The documents provided to the editorial board on Wednesday detail Acevedo’s  response on April 19, answering Ott’s insubordination charge, and providing a timeline of events. It sheds more light on the ongoing saga. And as we noted, raises questions about whether Acevedo’s behavior was a blatant disregard of an order from his boss or a legitimate action to address problems at APD’s embattled police cadet academy.

Below is that response:

Kissinger on Vietnam: A few mistakes, saddest moments, no regrets

Kissinger
Former Secretary of State Henry Kissinger speaks Tuesday night during the LBJ Presidential Library’s Vietnam War Summit.

“Why don’t you get out of Vietnam?”                                                           “Because a sudden withdrawal might give us a credibility problem.”        “Where?”                                                                                                                                                                         — French President Charles de Gaulle to Henry Kissinger, March 1969

Henry Kissinger was President Richard Nixon’s national security adviser and later his secretary of state. The peace deal Kissinger negotiated with North Vietnam in January 1973 lasted long enough for the Nixon administration to finish withdrawing U.S. combat troops from South Vietnam and cynically claim it had achieved “peace with honor.” Kissinger won the Nobel Prize for his efforts — which famously prompted humorist Tom Lehrer to quip, “Political satire became obsolete when they awarded Henry Kissinger the Nobel Peace Prize.” Two years later, South Vietnam fell to communist North Vietnam.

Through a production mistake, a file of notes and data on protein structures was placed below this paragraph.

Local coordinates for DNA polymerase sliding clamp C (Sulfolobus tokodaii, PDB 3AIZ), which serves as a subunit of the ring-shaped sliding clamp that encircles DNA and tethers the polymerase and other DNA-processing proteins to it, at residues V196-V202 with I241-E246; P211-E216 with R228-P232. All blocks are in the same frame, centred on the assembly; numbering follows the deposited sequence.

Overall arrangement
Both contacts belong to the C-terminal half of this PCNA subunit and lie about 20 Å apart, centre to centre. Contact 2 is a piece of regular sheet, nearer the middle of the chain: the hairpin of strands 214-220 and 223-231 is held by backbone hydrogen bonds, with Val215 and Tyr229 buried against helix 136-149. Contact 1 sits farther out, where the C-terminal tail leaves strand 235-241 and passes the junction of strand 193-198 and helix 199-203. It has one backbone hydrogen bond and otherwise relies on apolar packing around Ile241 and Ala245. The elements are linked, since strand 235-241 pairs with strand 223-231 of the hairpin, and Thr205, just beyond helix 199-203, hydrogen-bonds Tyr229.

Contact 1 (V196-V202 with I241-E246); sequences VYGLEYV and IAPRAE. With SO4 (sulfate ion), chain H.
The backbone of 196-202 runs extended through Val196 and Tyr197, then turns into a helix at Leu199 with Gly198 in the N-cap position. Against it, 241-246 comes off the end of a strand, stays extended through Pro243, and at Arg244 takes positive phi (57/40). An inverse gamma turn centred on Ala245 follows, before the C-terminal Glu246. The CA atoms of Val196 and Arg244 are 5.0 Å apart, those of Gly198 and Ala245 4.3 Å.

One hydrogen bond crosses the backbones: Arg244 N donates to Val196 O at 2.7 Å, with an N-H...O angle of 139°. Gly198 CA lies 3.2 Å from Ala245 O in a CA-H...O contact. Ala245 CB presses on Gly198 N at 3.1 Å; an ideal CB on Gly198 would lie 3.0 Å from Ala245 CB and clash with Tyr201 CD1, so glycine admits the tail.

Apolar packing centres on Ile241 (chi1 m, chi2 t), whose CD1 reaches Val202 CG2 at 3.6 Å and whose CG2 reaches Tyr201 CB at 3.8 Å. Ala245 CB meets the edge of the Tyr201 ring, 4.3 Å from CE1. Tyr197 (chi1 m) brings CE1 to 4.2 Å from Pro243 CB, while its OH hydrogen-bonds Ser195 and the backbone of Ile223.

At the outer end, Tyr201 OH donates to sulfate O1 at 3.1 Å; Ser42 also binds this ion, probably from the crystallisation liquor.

Kissinger, 92, was at the LBJ Presidential Library Tuesday night for a conversation with Mark Updegrove, the library’s director, as part of the library’s Vietnam War Summit, which ends Thursday. Kissinger described the fall of South Vietnam in 1975 and the evacuation of Saigon as “one of the saddest moments of my life.” He talked about President Lyndon Johnson’s anguish at failing to achieve peace in Vietnam — Kissinger, a Harvard professor at the time, had advised Johnson — and he noted what he thought were some lessons learned from the war. (One of them: Don’t go to war unless you can describe an aim you can sustain.)

Just as Johnson inherited American commitments to South Vietnam from his predecessors, and then tragically escalated America’s military presence there in the mid-1960s, Nixon inherited Johnson’s escalation in 1969 and tragically expanded it to Cambodia and Laos. Though Nixon began a gradual withdrawal of American forces from Vietnam soon after taking office, he and Kissinger were determined to prosecute a lost war without losing American “credibility.”

They implemented a strategy known as “Vietnamization”: Slowly remove U.S. forces from South Vietnam, train and equip South Vietnamese troops to take their place, and bomb the hell out of the enemy in the meantime. More than 21,000 Americans and perhaps as many as 1.5 million Vietnamese would die while Nixon and Kissinger kept up appearances for allies and enemies, as David Milne wrote in his 2015 book, “Worldmaking: The Art and Science of American Diplomacy.”

Tuesday night at the LBJ Library, Kissinger admitted “tactical” mistakes were made but said he had no regrets about Vietnam. Asked by Updegrove how he thought history would judge him, Kissinger shrugged and said his extensive record was in the hand of others to judge and that history’s judgment wasn’t an obsession for him. “I tried to do the best I could, and that’s all I can say,” he said.

Myopia and hubris mark America’s involvement in Vietnam. History’s judgment probably won’t rest on whether Kissinger tried the best he could. It likely will rest on whether he ever acknowledged that what he thought was right might have been terribly wrong. Tuesday, he gave no indication he will ever consider such a thing.